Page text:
Dr. Donald Hensrud is the director of the Mayo Clinic Executive Health Program. He says, “Life revolves around relationships, and it shows in aging. People who maintain close relationships live longer and healthily. It may sound corny, but caring for others helps us care for ourselves.” […] Working productively means that you are caring for others.

[W]ork is chiefly about how other people will benefit from your efforts. It may be today or it maybe in the future, but engaging in work is a moral, benevolent, and caring thing to do.

We’ve come full circle back to the premises of the first two Commandments. Work is moral. It connects us to others. We should never stop.

A person’s real economic value is spiritual, not physical. You may have a certain economic value, which is to say a value to your fellow humans, as a ditch digger, but it is only a fraction of your real value.

What are you truly worth? How do you determine an accurate measurement of your contributions to the world around you?

Sustaining the retirement myth contributes to people mistakenly subscribing to the notion that humans are chiefly consumers rather than creators and that as such, the best way to run business affairs is to minimize the number of these consumers.

Never forget that we are all more than just mouths that need to be fed, and bodies that need to be sheltered. Each of us creates and builds more value into this world simply by existing.

And that’s my take on Rabbi Lapin’s Tenth Commandment for Making Money. Finally. This has been an interesting exercise, but I think I’ll keep my book reviews more restrained in the future.

If you’re new to this, take the time to the start from the beginning with my thoughts on Chapter One, Believe in the Dignity and Morality of Business. Feel free to comment and share your thoughts and questions about this chapter, whether you’ve read the book or not. Thanks.

May 7, 2012 Posted by | Read and Reviewed, Work and Money | , , , , , , , , | Comments Off on Never Retire

Glad to be working or working to be glad?

Do me a favor and read the following quote from Frederick Buechner‘s The Hungering Dark. It’s a bit wordy, but I think it’s worth it. I’ll share my thoughts with you in a moment.

[image removed]

To Isaiah, the voice said, “Go,” and for each of us there are many voices that say it, but the question is which one will we obey with our lives, which of the voices that call is to be the one that we answer. No one can say, of course, except each for himself, but I believe that it is possible to say at least this in general to all of us: we should go with our lives where we most need to go and where we are most needed.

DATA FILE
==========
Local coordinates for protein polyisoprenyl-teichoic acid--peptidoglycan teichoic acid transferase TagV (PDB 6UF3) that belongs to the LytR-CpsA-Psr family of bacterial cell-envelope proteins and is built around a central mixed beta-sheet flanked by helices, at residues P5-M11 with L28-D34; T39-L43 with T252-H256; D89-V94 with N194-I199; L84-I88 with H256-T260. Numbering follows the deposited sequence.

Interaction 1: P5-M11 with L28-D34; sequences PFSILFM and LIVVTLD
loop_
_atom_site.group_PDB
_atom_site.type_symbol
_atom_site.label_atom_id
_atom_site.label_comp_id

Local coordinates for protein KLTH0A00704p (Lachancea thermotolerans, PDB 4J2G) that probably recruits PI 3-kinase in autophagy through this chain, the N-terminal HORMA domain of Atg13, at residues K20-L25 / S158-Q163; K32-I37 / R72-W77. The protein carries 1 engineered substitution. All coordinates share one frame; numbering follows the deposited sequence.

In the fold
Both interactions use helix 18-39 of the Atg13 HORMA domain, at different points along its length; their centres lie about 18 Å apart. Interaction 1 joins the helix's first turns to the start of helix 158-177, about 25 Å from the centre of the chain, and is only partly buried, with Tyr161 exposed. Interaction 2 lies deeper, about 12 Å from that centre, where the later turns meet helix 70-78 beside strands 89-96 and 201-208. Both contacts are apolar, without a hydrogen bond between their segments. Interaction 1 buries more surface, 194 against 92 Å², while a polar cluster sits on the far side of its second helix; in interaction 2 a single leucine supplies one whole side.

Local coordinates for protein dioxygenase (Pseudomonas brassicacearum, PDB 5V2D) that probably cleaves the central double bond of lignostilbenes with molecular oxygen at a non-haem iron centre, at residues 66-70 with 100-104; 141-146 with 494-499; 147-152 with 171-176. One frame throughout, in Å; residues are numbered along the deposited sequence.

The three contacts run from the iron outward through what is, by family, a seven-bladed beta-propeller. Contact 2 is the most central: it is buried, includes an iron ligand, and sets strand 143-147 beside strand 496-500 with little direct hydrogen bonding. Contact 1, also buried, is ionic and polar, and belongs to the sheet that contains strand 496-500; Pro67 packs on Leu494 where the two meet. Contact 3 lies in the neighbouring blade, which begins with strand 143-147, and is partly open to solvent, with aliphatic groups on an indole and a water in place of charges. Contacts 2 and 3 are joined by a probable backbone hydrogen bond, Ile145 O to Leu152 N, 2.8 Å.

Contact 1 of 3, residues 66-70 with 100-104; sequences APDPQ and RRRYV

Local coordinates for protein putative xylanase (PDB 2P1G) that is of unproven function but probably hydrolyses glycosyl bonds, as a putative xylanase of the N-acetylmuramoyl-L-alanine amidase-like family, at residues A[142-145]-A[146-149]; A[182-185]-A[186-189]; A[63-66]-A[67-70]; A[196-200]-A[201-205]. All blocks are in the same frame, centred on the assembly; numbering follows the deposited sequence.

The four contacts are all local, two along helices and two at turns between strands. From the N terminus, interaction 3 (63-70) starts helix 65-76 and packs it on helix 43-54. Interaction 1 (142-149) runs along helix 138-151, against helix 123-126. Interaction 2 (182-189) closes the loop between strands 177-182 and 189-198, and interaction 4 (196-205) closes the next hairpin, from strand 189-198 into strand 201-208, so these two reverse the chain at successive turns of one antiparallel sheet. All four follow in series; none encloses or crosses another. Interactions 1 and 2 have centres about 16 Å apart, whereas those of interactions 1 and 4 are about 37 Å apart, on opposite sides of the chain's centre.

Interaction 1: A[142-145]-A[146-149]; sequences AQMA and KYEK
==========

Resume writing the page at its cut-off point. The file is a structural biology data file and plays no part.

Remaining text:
Where we most need to go. Maybe that means that the voice we should listen to most as we choose a vocation is the voice that we might think we should listen to least, and that is the voice of our own gladness. What can we do that makes us gladdest, what can we do that leaves us with the strongest sense of sailing true north and of peace, which is much of what gladness is? Is it making things with our hands out of wood or stone or paint on canvas? Or is it making something we hope like truth out of words? Or is it making people laugh or weep in a way that cleanses their spirits? I believe that if it is a thing that makes us truly glad, then it is a good thing and it is our thing and it is the calling voice that we were made to answer with our lives.

And also, where we are most needed. In a world where there is so much drudgery, so much grief, so much emptiness and fear and pain, our gladness in our work is as much needed as we ourselves need to be glad. If we keep our eyes and ears open, our hearts open, we will find the place surely. The phone will ring and we will jump not so much out of our skin as into our skin. If we keep our lives open, the right place will find us.

[emphasis added]

For many of us the words work and ministry don’t occupy the same space. They are fundamentally different.

We go to work because we need to provide for a living. Pay is a critical factor. It allows us to have a place to live, put food on our tables, save and grow wealthy. Work is for profit.

We do ministry because we want to grow spiritually. Fulfillment is a critical factor. It allows us to help those in need, give of ourselves, serve and show mercy. Ministry gives us purpose.

Unless you’re a pastor or missionary, those two don’t usually overlap. If we claim to find purpose in our work, then our culture calls us a ‘workaholic’ and counsels us on having balance. And if we’re involved in a ministry, mentioning the word profit is almost dirty.

But Buechner doesn’t say that at all. In fact, he says just the opposite, doesn’t he? He says, “What can we do that makes us gladdest?” In other words, what career will bring us the most joy?

Joy is the dividing hedge, isn’t it? Because making money is work, having money is fun, and giving money is joy, right? So, the thought of making money and experiencing joy seems wrong to us. It’s on the wrong side of the wall. Even for those of us who are doing it, they say things like, “I can’t believe they’re paying me to do this.”

If you’re one of those people, revel in it. Our joy in our work is needed. You are serving and helping those around you while you get to put food on your table. That is a huge blessing. Don’t miss it.

If you’re not one of those people, it’s time to figure out why. And, I’ll confess something here, I’m one of you. Over a decade ago I wandered into my career. I thought it made me successful, but now I know my measure of success was wrong. I was listening to the wrong voice. Today, that’s changed.

What voice are you listening to? Are you working to be glad, or just glad to be working?

January 23, 2012 Posted by | Past and Future, Work and Money | , , , , , , , | 2 Comments